Karen Healey is an Aurealis-award winning author of young adult fiction who likes World of Warcraft, teen romantic comedies, and nail polish. She currently lives in her hometown, New Zealand’s steampunk capital, and supplements the glamorous life of a writer with the glamorous life of a retail worker. She enjoys both jobs far more than she’s probably supposed to. Her first book is Guardian of the Dead, her second is The Shattering, and her third, When We Wake, will be released in January 2013.
Sadly for us, you have recently moved back to NZ, making it harder to keep up the classic Aussie tradition of claming all wondrous things Kiwi as our own. So did you start to feel at home here, or did it just make you more convinced that you guys actually invented Pavlova? (This is a roundabout way of asking about the genesis of your gorgeous online story, Queen of the Kitchen)
Hee, I don’t really care which country invented pavlova, but the protagonist of that story feels very strongly about it. She is in fact opinionated on most cooking and eating related topics. The story came about because that was the year my first book, Guardian of the Dead, was published, and my blog readers had been terrific in their support and encouragement. So I wanted to give them a Christmas gift. I didn’t know what it would be about, just that it would probably take place on or around Christmas, and I was noodling away when I thought, “The fairies came for me on Christmas morning, which was very inconvenient.”
So, bam! The protag is about to be taken by the fairies, is unhappy about it, and expresses her unhappiness in a practical way – it’s not “upsetting” or “terrifying”, but “inconvenient”. So she’s practical. What do people do on Christmas morning? Well, in my family, the religious among us go to Mass, and the non-religious start preparing Christmas dinner. So in this family, everyone else is off at Mass, and the protagonist is busy in the kitchen and goddammit. Fairies. And it went from there.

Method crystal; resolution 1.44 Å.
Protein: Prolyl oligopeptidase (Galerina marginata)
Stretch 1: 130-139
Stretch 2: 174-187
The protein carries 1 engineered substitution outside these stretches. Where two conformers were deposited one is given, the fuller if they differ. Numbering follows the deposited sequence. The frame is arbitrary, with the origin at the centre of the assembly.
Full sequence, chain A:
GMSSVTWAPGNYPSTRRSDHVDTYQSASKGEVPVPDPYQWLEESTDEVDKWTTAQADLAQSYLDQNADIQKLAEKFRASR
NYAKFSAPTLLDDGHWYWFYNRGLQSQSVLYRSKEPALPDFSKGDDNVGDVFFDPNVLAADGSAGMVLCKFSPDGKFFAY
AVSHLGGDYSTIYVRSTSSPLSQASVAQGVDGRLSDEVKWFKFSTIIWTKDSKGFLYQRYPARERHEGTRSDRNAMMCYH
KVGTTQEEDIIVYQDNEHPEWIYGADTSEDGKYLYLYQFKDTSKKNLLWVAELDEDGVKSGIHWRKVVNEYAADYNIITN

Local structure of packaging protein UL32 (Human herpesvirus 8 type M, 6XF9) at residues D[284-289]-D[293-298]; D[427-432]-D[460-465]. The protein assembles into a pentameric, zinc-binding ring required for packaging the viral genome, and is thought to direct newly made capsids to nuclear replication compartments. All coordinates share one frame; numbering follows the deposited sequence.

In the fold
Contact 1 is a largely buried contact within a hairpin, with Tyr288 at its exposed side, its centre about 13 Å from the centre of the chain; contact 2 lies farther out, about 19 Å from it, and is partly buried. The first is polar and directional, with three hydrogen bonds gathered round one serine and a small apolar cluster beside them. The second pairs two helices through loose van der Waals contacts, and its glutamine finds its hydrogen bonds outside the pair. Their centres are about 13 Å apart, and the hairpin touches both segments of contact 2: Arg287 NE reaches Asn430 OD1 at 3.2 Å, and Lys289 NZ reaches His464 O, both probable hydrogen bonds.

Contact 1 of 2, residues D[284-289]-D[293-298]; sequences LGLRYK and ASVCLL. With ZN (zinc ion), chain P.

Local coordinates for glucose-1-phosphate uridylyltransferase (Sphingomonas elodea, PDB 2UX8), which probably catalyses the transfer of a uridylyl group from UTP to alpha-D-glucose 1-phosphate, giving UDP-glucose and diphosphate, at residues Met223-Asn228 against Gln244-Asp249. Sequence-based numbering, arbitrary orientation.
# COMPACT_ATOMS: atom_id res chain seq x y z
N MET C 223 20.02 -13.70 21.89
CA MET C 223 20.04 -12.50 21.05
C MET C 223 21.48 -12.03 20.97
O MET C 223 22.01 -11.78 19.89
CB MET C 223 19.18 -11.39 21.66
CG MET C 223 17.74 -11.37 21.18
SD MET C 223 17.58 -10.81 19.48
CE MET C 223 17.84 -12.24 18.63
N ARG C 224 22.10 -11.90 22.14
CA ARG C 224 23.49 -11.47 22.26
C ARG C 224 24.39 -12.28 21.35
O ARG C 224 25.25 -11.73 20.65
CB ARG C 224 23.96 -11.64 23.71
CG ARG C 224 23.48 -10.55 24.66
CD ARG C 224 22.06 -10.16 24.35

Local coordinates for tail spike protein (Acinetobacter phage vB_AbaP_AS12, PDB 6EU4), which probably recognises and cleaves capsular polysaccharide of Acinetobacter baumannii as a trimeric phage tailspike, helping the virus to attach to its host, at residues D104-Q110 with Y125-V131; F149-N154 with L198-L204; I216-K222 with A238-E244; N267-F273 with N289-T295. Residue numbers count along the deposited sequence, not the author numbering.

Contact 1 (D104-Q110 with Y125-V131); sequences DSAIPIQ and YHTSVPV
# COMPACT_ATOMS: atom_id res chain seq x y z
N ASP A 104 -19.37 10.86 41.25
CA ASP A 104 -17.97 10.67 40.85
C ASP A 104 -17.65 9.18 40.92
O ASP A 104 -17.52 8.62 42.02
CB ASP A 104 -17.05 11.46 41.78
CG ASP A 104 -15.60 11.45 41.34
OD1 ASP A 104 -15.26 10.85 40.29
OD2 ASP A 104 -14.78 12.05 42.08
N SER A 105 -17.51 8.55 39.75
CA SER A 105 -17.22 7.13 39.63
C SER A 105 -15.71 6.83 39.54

Both the Guardian of the Dead and The Shattering have been very well received – what have been your favourite reader responses to these books?
Definitely asexual teenagers who write thanking me for portraying an asexual character in Guardian of the Dead. But that also makes me really sad, because Kevin is not a main character, and may not even be a terribly good portrayal of an asexual person, and yet I get these emails saying “This is the only time I’ve ever read about someone like me in young adult fiction,” and that shouldn’t be true! There should be dozens, hundreds of acknowledged asexual characters in our cultural products, on account of asexuals exist.
You are now working on the book When We Wake – can you tell us about it?
Actually, I have long ago stopped work on When We Wake – it’s coming out in January 2013 in Australia and March 2013 for North America, and the American publishing schedule wants things set a lot earlier, so I did the final edits earlier this year.
When We Wake is the story of Tegan Oglietti, a Melbourne girl who’s killed on the happiest day of her life in 2027 – and wakes up again in 2128, the first successful human cryogenic revival. But Project Revival is a politically fraught army initiative, and secrets surround her resurrection, and Tegan wants answers. But will she risk everything she has left to find them? Also she made an idiot out of her self in front of the one person that might be able to understand her. Also her hair is taking forever to grow back. Also Melbourne is so much hotter now, it’s gross.
What Australian works have you loved recently?
Tansy Rayner Roberts Love and Romanpunk is a recent re-read – I really love this collection of themed short stories, with their monstrous reimagining of Roman history. I just finished Garth Nix’s A Confusion of Princes, which is a wonderfully Nixian space opera: full of interesting ideas and strange scenarios. And I’m halfway through Alison Goodman’s Eon, which I thought I’d read but actually hadn’t – I’m really loving it, particularly the deft characterisation and the very human and confused protagonist.
Two years on from Aussiecon 4, what do you think are some of the biggest changes to the Australian Spec Fic scene?
I’ve only ever been on the fringes of the Australian Spec Fic scene, so I honestly don’t know! Personally, I loved Aussiecon 4 as a terrific way to catch up with some international and out-of-Melbourne friends, and make some new ones. Professionally, what I thought was a disastrous panel turned into an opportunity to be keynote speaker at a Monash University symposium. So, for me, any changes were positive, and I’d hope they were for the Aussie spec-writing community too!